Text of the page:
Ohne Titel (Griffelkunst 1988)
Sigmar Polke Untitled, 1988 - 98,5 x 69 cm / 38.5 x 27 inches screen print, edition 940 on Schoellershammer 250 grams/m². Edition Griffelkunst in Hamburg, signed recto.
German painter Sigmar Polke died at the age of 69. Polke was the practicioner of large-scale works whose interest in cartoon and mass media was once called Capitalist Realism in Germany, and whose intensely varied marks yielded a lifelong inventiveness with form and media. Conservation framed in UV Plexi and contemporary black frame
Good condition, small handling crimp visible on recto
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b. 1941, Oels, Silesia (now Olesnica, Poland) d. 2010
German painter. In 1963 Polke launched Capitalist Realism in response to Pop art, exhibiting the first works in this genre in Düsseldorf. Polke took as his motifs such ordinary food items as chocolate, sausages or biscuits, isolating them and apparently depriving them of their tactility in order to elevate them to the status of aesthetic signs.
Such Pop-related images, pictured in various combinations and in a number of techniques, became from this time standard elements of Polke's work. The scattered dots in more complex works form a virtually abstract pattern that makes the imagery almost invisible when viewed from near the surface. Graphic alterations help to increase this sense of unfamiliarity, blurring the boundary between the objective reproduction of reality and the subjective production of art.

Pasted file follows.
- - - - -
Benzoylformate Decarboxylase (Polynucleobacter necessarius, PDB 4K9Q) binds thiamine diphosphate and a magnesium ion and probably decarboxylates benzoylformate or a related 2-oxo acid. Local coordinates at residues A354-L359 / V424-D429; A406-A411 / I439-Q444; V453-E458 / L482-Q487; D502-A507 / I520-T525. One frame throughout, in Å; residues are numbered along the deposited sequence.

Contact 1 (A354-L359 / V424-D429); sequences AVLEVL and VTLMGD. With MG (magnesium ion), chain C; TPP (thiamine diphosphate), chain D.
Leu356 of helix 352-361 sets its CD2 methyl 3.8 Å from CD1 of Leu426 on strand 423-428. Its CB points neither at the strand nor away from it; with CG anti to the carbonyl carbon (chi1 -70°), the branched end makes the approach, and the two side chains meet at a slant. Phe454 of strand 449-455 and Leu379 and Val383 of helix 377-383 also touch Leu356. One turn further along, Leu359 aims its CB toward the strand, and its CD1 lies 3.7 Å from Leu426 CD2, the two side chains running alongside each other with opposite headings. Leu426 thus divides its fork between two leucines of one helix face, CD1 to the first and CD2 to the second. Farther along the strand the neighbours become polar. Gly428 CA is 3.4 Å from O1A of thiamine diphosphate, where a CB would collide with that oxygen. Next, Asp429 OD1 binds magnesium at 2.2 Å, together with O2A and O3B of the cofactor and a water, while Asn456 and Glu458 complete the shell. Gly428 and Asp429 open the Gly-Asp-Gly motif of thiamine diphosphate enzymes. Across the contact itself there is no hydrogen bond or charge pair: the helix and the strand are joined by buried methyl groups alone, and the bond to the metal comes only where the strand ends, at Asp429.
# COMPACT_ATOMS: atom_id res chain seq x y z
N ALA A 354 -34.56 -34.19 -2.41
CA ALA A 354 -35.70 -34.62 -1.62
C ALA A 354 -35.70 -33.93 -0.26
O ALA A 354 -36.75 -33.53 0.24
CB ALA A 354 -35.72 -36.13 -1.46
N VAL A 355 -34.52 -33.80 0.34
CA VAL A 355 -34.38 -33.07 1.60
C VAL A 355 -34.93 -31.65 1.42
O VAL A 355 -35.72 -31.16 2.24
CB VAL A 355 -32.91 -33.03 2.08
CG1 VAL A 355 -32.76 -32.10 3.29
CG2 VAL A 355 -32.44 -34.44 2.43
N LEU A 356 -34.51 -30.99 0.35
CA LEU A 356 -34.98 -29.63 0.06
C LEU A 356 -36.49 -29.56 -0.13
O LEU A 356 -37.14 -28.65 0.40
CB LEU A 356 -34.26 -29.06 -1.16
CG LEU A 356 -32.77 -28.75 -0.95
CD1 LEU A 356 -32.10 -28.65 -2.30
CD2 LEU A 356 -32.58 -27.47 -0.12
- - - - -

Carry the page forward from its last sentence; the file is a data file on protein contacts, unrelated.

A different process was used for the Fabric Pictures. In these Polke used printed fabrics, which in their triviality reveal the tastelessness of everyday life, as background patterns for gestures and motifs drawn from earlier art and especially from mainstream modernism. Irreconcilable images are brought together. He continued to appropriate images and techniques from other artists and found materials.
In other paintings Polke introduced another variation of his attack on conventional ideas about individuality and innate creativity by altering the lines of his own palm.
Polke's love of experiment, of abrupt stylistic changes and of contradiction, irony and mocking distance thus remained essential to his uncategorisable and innovative art.